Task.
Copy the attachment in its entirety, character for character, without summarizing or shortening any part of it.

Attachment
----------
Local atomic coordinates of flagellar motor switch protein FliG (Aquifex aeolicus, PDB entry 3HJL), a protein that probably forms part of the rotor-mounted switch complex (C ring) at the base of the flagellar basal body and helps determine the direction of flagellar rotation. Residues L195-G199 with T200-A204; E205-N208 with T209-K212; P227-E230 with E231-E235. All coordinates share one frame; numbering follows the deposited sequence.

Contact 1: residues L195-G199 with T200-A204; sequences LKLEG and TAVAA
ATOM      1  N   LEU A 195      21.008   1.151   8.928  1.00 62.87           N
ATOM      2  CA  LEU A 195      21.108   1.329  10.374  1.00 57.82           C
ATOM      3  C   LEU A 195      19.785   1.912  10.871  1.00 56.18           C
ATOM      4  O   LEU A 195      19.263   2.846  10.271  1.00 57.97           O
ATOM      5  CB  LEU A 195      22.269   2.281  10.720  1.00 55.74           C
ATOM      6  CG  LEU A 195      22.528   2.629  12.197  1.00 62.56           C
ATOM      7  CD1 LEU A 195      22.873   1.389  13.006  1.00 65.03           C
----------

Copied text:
Local atomic coordinates of flagellar motor switch protein FliG (Aquifex aeolicus, PDB entry 3HJL), a protein that probably forms part of the rotor-mounted switch complex (C ring) at the base of the flagellar basal body and helps determine the direction of flagellar rotation. Residues L195-G199 with T200-A204; E205-N208 with T209-K212; P227-E230 with E231-E235. All coordinates share one frame; numbering follows the deposited sequence.

Contact 1: residues L195-G199 with T200-A204; sequences LKLEG and TAVAA
ATOM      1  N   LEU A 195      21.008   1.151   8.928  1.00 62.87           N
ATOM      2  CA  LEU A 195      21.108   1.329  10.374  1.00 57.82           C
ATOM      3  C   LEU A 195      19.785   1.912  10.871  1.00 56.18           C
ATOM      4  O   LEU A 195      19.263   2.846  10.271  1.00 57.97           O
ATOM      5  CB  LEU A 195      22.269   2.281  10.720  1.00 55.74           C
ATOM      6  CG  LEU A 195      22.528   2.629  12.197  1.00 62.56           C
ATOM      7  CD1 LEU A 195      22.873   1.389  13.006  1.00 65.03           C